Mussels Steamed with Ginger

Mūrugai no shōga Mushi

This recipe was inspired by a recent trip to Seattle, where the tiny Penn Cove mussels that are native to the Pacific Northwest region are among the sweetest, plumpest, loveliest I’ve tasted! The ginger-steaming method is the genius of Tom Douglas at Cafe Sport, a restaurant at Pike Place Market on Puget Sound. He has been greatly influenced by Japanese technique and presentation, as this recipe shows.


  • 3 dozen fresh mussels, preferably small bivalves
  • 2 tōgarashi (dried red chili peppers)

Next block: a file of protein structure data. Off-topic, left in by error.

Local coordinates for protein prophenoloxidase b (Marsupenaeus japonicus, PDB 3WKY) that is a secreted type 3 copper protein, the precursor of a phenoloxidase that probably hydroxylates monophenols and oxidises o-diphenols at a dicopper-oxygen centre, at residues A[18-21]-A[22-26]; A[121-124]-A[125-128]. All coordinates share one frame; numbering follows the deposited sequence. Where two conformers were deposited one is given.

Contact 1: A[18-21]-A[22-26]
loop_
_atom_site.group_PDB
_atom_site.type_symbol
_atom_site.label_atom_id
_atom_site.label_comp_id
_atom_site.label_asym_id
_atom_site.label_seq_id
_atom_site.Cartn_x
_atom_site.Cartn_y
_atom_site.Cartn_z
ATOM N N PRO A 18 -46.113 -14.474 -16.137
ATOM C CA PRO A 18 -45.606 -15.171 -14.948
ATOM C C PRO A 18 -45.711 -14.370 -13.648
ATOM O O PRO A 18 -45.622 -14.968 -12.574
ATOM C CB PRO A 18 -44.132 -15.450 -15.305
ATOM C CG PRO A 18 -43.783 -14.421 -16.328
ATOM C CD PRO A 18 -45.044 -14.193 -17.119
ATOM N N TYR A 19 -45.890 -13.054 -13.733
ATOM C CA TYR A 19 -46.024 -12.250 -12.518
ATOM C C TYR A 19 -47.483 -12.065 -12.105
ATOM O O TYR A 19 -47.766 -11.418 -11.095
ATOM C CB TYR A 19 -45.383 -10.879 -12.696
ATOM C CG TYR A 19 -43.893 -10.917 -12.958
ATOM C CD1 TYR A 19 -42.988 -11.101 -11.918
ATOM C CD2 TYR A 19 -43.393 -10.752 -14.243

• 6-8 square inches dashi kombu (kelp for stock making)
  • 2 tablespoons butter
  • 3 slender scallions, thinly sliced on the diagonal
  • 1 small knob (about ½ ounce) fresh ginger, peeled and cut into fine julienne
  • ¼ cup rice vinegar
  • ¼ cup saké (Japanese rice wine)
  • juice of ½ small lemon


  1. Soak the mussels in salty water for 20-30 minutes, to help disgorge any sand. Scrub the mussels well with a brush under cold running water. Remove the “beards.”
  2. Break the pepper pods in half and discard the seeds, unless you want the mussels to be especially hot.
  3. Combine the chili peppers and all the other ingredients in a large wide pot and bring to a boil, covered, over high heat. Add the scrubbed mussels and cover the pot tightly. Steam until the mussels open (you can hear them popping), about 3-3½ minutes.
  4. Discard the kelp and pepper pods and serve immediately, with the pot juices poured over the mussels.